The Bridge

“They’ll come down around that spur of rock before we can get our archers in place,” the captain was saying. “Unless you lily-livers can hustle, we’ll need to post spearmen here and here to cover our rear…”

Shizzal wasn’t listening. He didn’t mean to, but his failure kept running over and over in his head. He had been so sure he had been granted the gift of healing by Vivec. He had felt the warmth spreading through him when he had prayed.

But apparently not. Apparently not.

“I’m placing you here, priest,” said the captain. “…are you listening to me, dress-mer?”

Shizzal blinked and looked down at the makeshift map the captain had constructed out of twigs and pebbles. The position the captain had placed him in was far back in the canyon. It was a position of support, but Shizzal knew as well as the captain knew that his support wouldn’t be needed.

He couldn’t heal. All he could do was fight with the others, and not very well, with the priest robe fouling his movements and his swords’ reach being no match for Ashlander spears. The captain had placed him there to keep him out of the way.

Shizzal didn’t have time to dwell on it. The whole regiment stirred when the eerie wailing battlecries of the Mephalans echoed down the canyon. “To your positions now!” bellowed the captain, and Shizzal and the others scrambled to obey.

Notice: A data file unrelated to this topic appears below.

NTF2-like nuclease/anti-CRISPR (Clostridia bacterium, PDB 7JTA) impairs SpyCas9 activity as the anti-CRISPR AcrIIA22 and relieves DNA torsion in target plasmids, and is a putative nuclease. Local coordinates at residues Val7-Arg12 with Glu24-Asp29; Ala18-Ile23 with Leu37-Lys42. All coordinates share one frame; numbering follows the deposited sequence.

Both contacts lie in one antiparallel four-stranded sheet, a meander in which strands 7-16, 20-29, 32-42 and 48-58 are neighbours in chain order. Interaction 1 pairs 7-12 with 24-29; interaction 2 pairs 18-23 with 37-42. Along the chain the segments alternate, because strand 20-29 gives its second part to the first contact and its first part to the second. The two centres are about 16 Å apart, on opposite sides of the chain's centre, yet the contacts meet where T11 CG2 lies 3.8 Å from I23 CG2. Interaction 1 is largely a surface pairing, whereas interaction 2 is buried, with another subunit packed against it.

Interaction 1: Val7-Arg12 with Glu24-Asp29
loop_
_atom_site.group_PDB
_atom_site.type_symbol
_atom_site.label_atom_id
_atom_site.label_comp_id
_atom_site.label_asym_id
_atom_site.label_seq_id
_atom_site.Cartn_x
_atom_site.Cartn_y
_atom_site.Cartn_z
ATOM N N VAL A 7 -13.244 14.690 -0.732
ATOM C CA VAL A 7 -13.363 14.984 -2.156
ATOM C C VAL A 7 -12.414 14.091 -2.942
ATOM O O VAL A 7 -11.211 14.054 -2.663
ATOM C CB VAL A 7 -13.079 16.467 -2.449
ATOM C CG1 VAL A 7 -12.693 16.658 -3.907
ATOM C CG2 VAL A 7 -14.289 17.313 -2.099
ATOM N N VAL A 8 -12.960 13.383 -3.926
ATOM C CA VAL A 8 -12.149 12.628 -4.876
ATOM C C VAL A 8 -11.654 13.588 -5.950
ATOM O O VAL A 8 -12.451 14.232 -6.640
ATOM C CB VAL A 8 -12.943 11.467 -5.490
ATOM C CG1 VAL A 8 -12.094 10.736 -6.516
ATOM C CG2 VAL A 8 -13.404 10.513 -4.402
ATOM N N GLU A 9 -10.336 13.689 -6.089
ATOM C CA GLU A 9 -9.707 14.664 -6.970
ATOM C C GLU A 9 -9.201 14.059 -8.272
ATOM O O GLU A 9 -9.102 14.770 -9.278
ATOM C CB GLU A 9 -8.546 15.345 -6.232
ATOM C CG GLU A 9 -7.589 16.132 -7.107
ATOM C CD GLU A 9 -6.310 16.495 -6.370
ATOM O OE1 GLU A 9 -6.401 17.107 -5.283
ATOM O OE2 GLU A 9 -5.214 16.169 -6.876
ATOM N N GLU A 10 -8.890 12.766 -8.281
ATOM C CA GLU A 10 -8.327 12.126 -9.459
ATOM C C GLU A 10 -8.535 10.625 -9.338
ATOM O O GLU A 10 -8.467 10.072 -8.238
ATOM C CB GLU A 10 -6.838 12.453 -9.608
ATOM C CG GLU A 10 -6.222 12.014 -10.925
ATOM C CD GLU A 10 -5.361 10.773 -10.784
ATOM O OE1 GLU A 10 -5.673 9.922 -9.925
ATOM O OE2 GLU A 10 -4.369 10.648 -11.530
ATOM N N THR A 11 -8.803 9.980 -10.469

Shizzal found himself a nice little nook, where even his red robes would be hard to see in the fading light. A trio of Ordinators formed a tight triangle around him. As the Ashlanders approached, Shizzal couldn’t help but think of Tidras’ words earlier that day:

“We don’t need no fetchin’ support from you. The Ordinators are self sufficient. We are the hands and you are the voice. Stay and hide behind the Archcanon’s skirts, where you belong!”

The Ordinators around him braced as Ashlanders leaked past the forward ranks. Numbly, Shizzal watched, pulling a throwing knife from his robe and twiddling it between his fingers. Knives weren’t an easy thing to throw in the thick of a battle, and several opportunities slipped away before he could take them.

One of the Ordinators next to him cried out as a heavy oaken maul crashed down on his left shoulder. Without thinking, Shizzal spun and threw. His knife bounced off the Ashlander’s heavy weapon, and with a leer, the painted mer leaped towards him instead.

Shizzal’s hands went up. The maul descended. “Nice knowing you, Vivec,” Shizzal murmured wanly.

Something warm and hot rushed through his blood then, starting in his core and radiating outward. Red lightning sprung from Shizzal’s fingers, arcing from him to the wounded Ordinator, then to the Ashlander. The Ordinator cried out again, but in surprise rather than pain, as the Ashlander spasmed and dropped her weapon with an ugly howl of agony. The Ordinator jumped to his feet and crushed the Ashlander’s head in with the cultist’s own maul.